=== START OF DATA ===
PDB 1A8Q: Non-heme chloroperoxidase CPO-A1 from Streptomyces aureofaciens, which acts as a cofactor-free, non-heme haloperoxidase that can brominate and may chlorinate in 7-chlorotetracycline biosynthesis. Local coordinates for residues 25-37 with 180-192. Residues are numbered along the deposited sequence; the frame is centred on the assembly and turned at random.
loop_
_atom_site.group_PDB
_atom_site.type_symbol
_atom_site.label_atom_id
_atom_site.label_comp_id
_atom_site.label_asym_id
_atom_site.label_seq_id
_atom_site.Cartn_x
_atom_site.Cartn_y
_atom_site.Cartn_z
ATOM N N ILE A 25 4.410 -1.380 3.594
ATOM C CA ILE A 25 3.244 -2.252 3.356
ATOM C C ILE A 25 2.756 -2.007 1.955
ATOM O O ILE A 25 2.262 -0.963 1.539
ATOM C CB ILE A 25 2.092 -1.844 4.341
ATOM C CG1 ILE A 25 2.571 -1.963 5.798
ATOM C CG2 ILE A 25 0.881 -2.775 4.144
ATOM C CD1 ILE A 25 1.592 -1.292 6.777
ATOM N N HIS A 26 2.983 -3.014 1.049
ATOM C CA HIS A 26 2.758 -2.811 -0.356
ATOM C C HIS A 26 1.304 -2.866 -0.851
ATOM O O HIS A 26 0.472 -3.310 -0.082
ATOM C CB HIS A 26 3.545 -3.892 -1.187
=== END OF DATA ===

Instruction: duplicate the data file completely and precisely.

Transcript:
PDB 1A8Q: Non-heme chloroperoxidase CPO-A1 from Streptomyces aureofaciens, which acts as a cofactor-free, non-heme haloperoxidase that can brominate and may chlorinate in 7-chlorotetracycline biosynthesis. Local coordinates for residues 25-37 with 180-192. Residues are numbered along the deposited sequence; the frame is centred on the assembly and turned at random.
loop_
_atom_site.group_PDB
_atom_site.type_symbol
_atom_site.label_atom_id
_atom_site.label_comp_id
_atom_site.label_asym_id
_atom_site.label_seq_id
_atom_site.Cartn_x
_atom_site.Cartn_y
_atom_site.Cartn_z
ATOM N N ILE A 25 4.410 -1.380 3.594
ATOM C CA ILE A 25 3.244 -2.252 3.356
ATOM C C ILE A 25 2.756 -2.007 1.955
ATOM O O ILE A 25 2.262 -0.963 1.539
ATOM C CB ILE A 25 2.092 -1.844 4.341
ATOM C CG1 ILE A 25 2.571 -1.963 5.798
ATOM C CG2 ILE A 25 0.881 -2.775 4.144
ATOM C CD1 ILE A 25 1.592 -1.292 6.777
ATOM N N HIS A 26 2.983 -3.014 1.049
ATOM C CA HIS A 26 2.758 -2.811 -0.356
ATOM C C HIS A 26 1.304 -2.866 -0.851
ATOM O O HIS A 26 0.472 -3.310 -0.082
ATOM C CB HIS A 26 3.545 -3.892 -1.187